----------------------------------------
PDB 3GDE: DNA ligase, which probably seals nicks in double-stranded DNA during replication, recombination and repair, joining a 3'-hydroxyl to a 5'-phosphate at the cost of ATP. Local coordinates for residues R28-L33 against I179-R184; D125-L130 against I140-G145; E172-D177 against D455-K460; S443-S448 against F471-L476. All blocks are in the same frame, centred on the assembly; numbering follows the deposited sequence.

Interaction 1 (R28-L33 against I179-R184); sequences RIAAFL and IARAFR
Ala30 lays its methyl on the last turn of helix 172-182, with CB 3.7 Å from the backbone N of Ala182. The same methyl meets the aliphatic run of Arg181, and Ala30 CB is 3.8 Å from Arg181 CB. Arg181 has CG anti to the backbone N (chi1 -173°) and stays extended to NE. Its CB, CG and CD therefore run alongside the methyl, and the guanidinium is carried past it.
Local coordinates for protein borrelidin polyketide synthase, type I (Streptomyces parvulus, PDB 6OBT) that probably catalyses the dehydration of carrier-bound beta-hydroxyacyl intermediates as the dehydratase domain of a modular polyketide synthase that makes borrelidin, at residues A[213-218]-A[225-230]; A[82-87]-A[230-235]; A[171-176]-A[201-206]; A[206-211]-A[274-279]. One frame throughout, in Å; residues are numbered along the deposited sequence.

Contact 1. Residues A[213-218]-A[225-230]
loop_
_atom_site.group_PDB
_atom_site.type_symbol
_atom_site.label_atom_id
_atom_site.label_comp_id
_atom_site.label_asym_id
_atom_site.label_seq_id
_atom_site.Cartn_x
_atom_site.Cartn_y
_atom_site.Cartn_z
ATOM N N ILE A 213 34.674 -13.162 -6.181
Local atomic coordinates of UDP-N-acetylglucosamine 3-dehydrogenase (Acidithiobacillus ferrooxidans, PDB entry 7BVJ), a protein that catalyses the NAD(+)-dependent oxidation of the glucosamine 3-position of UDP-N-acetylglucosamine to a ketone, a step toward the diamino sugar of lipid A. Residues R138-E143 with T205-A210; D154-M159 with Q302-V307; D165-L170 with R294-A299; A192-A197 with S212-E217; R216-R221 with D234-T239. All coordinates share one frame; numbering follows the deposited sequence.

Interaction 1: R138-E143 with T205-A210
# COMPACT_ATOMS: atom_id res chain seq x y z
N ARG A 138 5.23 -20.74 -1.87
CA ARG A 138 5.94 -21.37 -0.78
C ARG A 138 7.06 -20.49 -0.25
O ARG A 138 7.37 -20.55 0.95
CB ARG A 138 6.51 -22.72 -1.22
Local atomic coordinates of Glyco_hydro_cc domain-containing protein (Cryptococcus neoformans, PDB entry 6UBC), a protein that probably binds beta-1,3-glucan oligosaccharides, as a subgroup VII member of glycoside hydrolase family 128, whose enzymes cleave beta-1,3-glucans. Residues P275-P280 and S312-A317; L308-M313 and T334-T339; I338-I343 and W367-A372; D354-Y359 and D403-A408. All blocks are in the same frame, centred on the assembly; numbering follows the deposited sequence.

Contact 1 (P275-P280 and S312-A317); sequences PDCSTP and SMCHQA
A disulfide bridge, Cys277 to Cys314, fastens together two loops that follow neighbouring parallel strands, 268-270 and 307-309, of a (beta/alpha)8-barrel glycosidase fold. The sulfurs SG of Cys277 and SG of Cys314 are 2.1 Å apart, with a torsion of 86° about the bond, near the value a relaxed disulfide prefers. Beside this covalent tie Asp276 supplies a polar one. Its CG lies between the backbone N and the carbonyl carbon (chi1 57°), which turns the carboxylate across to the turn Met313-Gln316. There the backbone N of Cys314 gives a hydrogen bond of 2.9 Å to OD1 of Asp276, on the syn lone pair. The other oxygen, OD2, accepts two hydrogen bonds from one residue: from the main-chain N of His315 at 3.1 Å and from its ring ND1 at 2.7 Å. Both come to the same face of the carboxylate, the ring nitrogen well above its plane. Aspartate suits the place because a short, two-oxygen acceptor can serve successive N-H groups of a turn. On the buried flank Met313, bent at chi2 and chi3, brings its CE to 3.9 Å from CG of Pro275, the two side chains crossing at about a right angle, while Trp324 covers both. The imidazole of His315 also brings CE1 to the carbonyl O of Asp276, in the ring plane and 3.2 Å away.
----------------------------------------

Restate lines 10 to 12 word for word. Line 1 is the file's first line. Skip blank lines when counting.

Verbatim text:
_atom_site.label_comp_id
_atom_site.label_asym_id
_atom_site.label_seq_id